A Forgotten Xhosa Chief
© Hirst, M. 2007 Imvubu 19: 1, 6.
The published genealogical tables of chiefs are an apparently indispensable historical source for most students of the chieftainship among the Xhosa-speaking people. So important are genealogies deemed to be that, nowadays, it is even fashionable for historians to publish relevant versions in their books. To what extent such genealogies actually reflect fact or simply what can be remembered of history is, of course, a moot point. If indeed it is more a question of what can be remembered, then already our research materials are permeated with ideological issues pertinent to the inheritance of the chieftainship, rather than the actual historical details of its inheritance. An instructive example comes to hand in the little known biography of a forgotten minor Xhosa chief.
If not for the letters of Rev. John Brownlee and Rev. F. G. Kayser, Chief Soko of the amaNtinde would be a relatively unknown historical figure today. Both missionaries describe Soko as a chief, the son of old Tshatshu and the senior brother of Dyani (Jan) Tshatshu. By the time of his death in July 1833, Chief Soko had three wives, although little is mentioned about his offspring or heir. Soko was apparently one of the early converts of Rev. Joseph Williams, who founded a mission station on the Kat River in 1816 and, shortly afterwards, died. Dyani Tshatshu, who was a convert of Dr J. T. van der Kemp at Bethelsdorp, helped Rev. Williams establish the Kat River Mission and worked as his assistant and interpreter.
Although most extant genealogies of Xhosa chiefs mention old Tshatshu and his heir Dyani, there is no mention of Chief Soko. Whether Soko was old Tshatshu’s heir or merely his ‘Right-hand Son’ is unclear. From Rev. Brownlee’s correspondence, it appears that Dyani’s responsibilities as an emerging chief of the amaNtinde only started to take shape following Soko’s death in 1833. Such circumstantial evidence seems to suggest that Soko was probably old Tshatshu’s heir and that Dyani probably only became involved in the chieftainship of the amaNtinde following his brother’s death.
Rev. Kayser describes Soko as an ‘unruly’ chief. The missionary was twice called upon, on different occasions, to administer to one of the chief’s wives after he had injured her in a violent altercation. In June 1829 Chief Soko became involved in a dispute with the amaNgqika over cattle, which he and his followers were alleged to have stolen. Fearing reprisals from the amaNgqika, Chief Soko and his followers moved off northwards for a while before the Rev. Kayser could persuade him and his followers to return to the safety of the Buffalo Mission Station. Yet, ironically, Soko was a devout Christian, who, despite the witch-hunts associated with the illness which characterised the last five years of his life, encouraged Kayser to preach in Xhosa unaided by an interpreter and himself attended devotions at the Buffalo Mission with his wives.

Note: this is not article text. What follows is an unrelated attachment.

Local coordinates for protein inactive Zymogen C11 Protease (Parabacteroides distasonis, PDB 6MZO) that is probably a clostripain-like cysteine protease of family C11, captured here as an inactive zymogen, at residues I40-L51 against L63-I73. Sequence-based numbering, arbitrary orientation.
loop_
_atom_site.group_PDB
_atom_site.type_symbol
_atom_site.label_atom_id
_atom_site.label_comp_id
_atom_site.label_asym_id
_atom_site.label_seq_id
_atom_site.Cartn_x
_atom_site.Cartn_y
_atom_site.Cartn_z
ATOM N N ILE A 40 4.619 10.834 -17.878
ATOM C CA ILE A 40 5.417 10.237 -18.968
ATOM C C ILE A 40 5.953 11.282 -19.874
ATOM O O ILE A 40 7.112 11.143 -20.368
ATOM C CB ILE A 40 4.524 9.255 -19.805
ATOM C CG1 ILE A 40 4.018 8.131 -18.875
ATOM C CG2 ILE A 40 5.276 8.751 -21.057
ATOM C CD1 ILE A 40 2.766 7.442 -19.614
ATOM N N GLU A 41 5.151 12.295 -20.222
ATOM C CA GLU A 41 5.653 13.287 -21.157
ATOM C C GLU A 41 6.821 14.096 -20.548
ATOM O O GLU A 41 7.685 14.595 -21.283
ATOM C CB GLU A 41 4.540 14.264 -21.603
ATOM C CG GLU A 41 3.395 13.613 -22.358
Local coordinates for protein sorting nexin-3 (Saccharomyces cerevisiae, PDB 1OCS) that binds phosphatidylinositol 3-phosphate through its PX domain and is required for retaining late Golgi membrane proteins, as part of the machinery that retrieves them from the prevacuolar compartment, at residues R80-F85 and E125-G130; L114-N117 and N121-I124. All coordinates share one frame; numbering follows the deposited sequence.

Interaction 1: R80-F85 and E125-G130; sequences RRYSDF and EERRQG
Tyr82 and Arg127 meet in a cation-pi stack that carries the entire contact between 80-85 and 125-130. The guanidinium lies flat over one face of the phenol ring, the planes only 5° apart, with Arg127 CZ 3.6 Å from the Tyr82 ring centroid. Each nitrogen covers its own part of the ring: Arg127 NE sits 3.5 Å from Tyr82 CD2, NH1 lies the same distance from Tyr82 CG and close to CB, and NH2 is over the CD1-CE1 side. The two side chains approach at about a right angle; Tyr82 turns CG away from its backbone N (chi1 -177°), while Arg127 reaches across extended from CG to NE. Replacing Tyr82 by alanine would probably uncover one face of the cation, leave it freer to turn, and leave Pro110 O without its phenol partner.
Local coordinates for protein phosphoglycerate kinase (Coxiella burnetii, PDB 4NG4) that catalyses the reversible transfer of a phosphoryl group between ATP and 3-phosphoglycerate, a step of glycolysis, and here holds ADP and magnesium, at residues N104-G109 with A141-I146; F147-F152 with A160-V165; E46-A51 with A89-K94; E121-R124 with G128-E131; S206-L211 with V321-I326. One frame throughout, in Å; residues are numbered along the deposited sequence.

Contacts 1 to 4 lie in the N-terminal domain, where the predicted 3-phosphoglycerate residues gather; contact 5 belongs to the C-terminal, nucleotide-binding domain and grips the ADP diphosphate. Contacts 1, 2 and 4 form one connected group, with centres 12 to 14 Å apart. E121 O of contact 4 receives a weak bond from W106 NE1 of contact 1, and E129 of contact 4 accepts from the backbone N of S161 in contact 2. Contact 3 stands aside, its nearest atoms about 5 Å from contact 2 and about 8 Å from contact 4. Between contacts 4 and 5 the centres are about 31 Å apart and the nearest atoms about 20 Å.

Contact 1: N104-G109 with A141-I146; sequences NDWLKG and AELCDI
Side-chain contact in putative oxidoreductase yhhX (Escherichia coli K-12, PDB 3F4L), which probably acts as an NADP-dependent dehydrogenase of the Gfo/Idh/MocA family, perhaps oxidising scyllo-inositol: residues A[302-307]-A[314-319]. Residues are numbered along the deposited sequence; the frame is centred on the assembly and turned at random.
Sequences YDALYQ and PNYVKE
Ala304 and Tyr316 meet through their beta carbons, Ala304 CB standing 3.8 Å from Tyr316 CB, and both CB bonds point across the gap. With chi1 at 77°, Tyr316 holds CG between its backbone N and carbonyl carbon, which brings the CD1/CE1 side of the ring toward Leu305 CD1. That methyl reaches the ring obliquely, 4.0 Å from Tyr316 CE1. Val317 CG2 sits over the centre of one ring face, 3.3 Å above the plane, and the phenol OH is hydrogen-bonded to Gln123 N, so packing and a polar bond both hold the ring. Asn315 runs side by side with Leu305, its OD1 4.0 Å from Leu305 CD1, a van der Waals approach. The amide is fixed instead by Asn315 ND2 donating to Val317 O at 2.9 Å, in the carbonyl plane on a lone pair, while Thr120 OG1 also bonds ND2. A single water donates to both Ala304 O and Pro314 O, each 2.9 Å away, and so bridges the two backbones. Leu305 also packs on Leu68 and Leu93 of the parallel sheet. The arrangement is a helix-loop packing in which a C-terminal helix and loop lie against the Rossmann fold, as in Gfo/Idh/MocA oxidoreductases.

After Soko became ill, possibly with tuberculosis, in December 1827, at least four witch-finders (izanuse) were employed by his father to ‘smell out’ (ukunuka) the witches (amagqwirha) apparently responsible for making him ill. Brownlee mentions an elderly woman and man who were ‘smelt out’ and terribly tortured with fire and stinging ants before being strangled. Although Brownlee and Kayser interceded to try and put an end to such excesses, they were apparently unsuccessful. Still, Soko’s health failed to improve and he eventually died in July 1833.
According to Kayser, who gives a full account of the burial, Chief Soko was ‘buried across the river’ from the Buffalo Mission Station, which suggests the vicinity of the present day West Bank. Kayser describes how, on the day of the burial, his old father and brothers arrived with their heads shorn. The chief was apparently buried with all his belongings and accoutrements including a shield and sixteen spears. “Stones and earth were put on top of that and the grave was filled up to the top. Surrounding the grave was built a fence inside which during a specified time some of the cattle that had belonged to him were herded for the night. Once the fencing had been done and the cattle were separated out, the men and women took their own separate way to the river in order to wash themselves and take sustenance.” Here Kayser mentions a rather interesting fact about the burial of a Xhosa chief not hitherto mentioned by any historian including J. H. Soga. After the burial, the missionary’s colleague, probably Dyani Tshatshu himself, accompanied the people down to the river and heard wailing while washing himself. The wailing apparently came from Soko’s wives, who were in mourning for their dead husband. As they were in seclusion for seven days at the river, they did not attend the chief’s burial. Kayser adds that, following the death of their husband, their apparel had to be destroyed and it took seven days to prepare new hide clothing for them. An ox was later slaughtered for the sustenance of the family and the people attending the burial. Kayser points out that old Tshatshu and his relatives “had been fasting from the hour of death up to this time. Only [Soko’s] three wives were not yet relieved of their heavy burden” (Hummel, 1990: 94).
Brownlee, J. Unpublished correspondence.
Hummel, H. C. (Ed.) 1990. Rev. F. G. Kayser: Journal and Letters. Cape Town: Maskew Miller Longman.
Photo Caption: Old Tshatshu’s most famous son, Dyani, dressed in the finery in which he, accompanied by Dr John Philip, gave evidence to the House of Commons’ Committee on Aborigines in London in 1836.